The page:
Data breaches and leaks of private information have made us increasingly wary of websites and cloud platforms asking too many questions. Sure, SSL certificates, incognito windows and the GDPR have somewhat eased these concerns. But does this mean we’re finally using the internet as we should? The PrivacyUs (Privacy and Usability) project, undertaken with the support of the Marie Skłodowska-Curie programme, investigated common behaviours and developed new tools to make the web safer for us all. As Leonardo Martucci, associate professor of Computer Science at Karlstad University and coordinator of PrivacyUs, explains: “The greatest threat to individual data owners remains the unintended/unexpected use or disclosure of their personal data. The GDPR was certainly a step in the right direction, and so is the increased public awareness resulting from reports of personal data breaches in newspapers. But even today, individuals continue to share their personal data inadequately.” To find out why this happens, Martucci and his team investigated our attitude and behaviour as we make privacy-related decisions online. They investigated how visual cues and graphical representations influence decisions to share or not to share personal data, as well as how the choice of not sharing may negatively influence how others perceive us.
How we see and how we are seen
“The results of our experiments on users’ emotional state, visual cues and graphical representations of privacy policies show that individuals can be nudged towards deciding to share or not to share their data depending on how requests are displayed. This is important because it demonstrates that it is possible to influence user decisions,” Martucci adds. Such results also reinforce the idea that privacy-related decision-making is neither purely rational, nor purely irrational. There are actually many factors influencing such decisions. Some of them relate directly to our personality, while others – such as the context of the interaction – are purely extrinsic. Once developers and designers know exactly which factors are at play, they can develop usable security and privacy tools with user-centred designs. This is precisely what the PrivacyUs team did, as they looked into very specific cases to identify measures making users more aware of their data privacy. In one instance, they took the case of gay men engaging on dating applications. Are they willing to disclose their HIV status? How does disclosing (or not disclosing) this highly sensitive information affect the perception of other platform users? Once the team found out, they proposed a number of design considerations mitigating user stigmatisation based on their choice. Another issue the project focused on is NFC payment. “We have redesigned the NFC payment experience to improve its usability, security and privacy. The end result is an improved screen design and sensory feedback for NFC payment terminals. Besides, we looked into personal data leaks in mobile applications and studied the positive impact of the GDPR on reducing the number of personal data leaks,” Martucci notes. A third, very contemporary example that the team touches upon is the overall lack of privacy-related graphical interfaces in IoT devices. “We suggest the use of nutrition-like privacy labels to be printed on the package of those devices, so that users can easily compare IoT devices and decide beforehand on conditions for sharing their personal data. These are similar to the labels that will be adopted by Apple’s App Store starting in December 2020,” says Martucci. No matter the application, the PrivacyUs mathematical models can represent the interactive and reinforcing factors involved as users decide to share or not to share personal data. The project’s security and privacy tools, its legal analysis on unfair data practices, and the proposed legal measures to preserve the privacy autonomy of individual users are all bound to help design better IT tools and applications that we can all use collectedly.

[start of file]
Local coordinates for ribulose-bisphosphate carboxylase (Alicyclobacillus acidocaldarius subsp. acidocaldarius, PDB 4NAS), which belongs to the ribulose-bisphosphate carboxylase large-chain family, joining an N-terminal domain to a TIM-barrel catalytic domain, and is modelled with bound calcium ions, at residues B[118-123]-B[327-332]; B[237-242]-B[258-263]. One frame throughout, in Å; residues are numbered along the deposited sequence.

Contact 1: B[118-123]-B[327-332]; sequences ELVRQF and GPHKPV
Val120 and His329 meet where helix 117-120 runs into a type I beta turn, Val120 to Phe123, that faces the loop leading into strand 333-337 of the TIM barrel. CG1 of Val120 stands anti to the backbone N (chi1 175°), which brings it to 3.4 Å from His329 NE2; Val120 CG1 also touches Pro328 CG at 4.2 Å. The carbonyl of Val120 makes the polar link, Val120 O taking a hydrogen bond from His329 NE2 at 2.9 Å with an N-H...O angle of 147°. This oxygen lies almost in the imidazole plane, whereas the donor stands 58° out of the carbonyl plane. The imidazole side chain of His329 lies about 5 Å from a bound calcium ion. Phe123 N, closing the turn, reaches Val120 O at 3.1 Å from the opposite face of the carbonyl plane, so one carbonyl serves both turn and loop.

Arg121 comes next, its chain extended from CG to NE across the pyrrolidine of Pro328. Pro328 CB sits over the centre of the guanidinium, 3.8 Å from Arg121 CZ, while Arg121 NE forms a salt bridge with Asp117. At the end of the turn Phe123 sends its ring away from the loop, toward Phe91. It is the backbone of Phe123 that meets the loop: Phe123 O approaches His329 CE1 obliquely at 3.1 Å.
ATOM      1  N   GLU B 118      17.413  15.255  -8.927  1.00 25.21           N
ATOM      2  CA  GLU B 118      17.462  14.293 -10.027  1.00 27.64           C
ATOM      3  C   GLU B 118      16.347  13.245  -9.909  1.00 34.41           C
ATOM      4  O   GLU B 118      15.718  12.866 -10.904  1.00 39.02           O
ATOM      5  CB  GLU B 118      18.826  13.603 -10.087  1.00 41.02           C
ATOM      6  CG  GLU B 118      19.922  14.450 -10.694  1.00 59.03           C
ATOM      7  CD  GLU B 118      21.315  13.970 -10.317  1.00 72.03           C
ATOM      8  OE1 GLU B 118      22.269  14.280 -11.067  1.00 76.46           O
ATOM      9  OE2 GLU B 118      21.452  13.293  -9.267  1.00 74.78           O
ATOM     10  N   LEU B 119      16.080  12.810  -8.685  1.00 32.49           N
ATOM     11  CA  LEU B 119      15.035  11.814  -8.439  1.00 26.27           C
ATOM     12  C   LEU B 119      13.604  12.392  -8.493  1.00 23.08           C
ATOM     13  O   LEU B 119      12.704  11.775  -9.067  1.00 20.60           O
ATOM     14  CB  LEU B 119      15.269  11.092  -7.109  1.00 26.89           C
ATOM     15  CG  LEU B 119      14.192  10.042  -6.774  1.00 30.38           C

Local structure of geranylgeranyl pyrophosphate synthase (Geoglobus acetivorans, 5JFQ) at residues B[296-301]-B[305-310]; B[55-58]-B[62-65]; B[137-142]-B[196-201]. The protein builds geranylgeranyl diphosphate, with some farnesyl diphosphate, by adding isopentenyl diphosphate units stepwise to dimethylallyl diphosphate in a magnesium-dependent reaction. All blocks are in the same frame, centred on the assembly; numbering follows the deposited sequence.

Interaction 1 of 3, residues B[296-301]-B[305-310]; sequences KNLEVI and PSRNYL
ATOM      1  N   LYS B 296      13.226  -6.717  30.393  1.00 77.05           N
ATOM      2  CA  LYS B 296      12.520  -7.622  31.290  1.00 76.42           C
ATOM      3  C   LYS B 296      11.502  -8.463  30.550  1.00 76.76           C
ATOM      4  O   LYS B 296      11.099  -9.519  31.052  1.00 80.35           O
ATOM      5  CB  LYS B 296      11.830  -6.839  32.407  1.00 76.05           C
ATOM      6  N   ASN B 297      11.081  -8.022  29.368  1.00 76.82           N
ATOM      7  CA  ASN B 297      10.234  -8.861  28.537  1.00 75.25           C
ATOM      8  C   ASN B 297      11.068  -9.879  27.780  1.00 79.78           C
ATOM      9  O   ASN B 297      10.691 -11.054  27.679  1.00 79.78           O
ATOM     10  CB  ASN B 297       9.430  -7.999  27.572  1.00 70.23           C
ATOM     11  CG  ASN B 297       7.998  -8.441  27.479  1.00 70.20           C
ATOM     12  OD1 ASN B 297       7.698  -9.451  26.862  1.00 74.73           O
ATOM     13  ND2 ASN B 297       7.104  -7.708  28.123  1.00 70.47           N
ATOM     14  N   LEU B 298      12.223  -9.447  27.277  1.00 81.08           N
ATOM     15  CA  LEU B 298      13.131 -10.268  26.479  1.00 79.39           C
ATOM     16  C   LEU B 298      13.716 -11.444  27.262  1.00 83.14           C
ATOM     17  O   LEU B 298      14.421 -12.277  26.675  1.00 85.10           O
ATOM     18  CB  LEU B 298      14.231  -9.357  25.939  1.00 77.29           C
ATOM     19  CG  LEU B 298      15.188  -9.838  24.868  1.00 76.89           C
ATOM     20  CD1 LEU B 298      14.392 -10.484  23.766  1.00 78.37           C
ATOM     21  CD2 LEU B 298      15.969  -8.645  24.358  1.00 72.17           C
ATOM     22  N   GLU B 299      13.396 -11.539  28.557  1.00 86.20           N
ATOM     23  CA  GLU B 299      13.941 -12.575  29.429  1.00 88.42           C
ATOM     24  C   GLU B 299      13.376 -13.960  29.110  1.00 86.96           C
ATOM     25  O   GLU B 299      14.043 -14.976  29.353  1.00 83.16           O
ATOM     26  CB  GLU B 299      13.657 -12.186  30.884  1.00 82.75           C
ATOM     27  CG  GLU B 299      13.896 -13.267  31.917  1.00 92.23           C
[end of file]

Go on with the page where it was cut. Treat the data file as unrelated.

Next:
PrivacyUs, data sharing, user behaviour, privacy, GDPR, HIV, IoT, NFC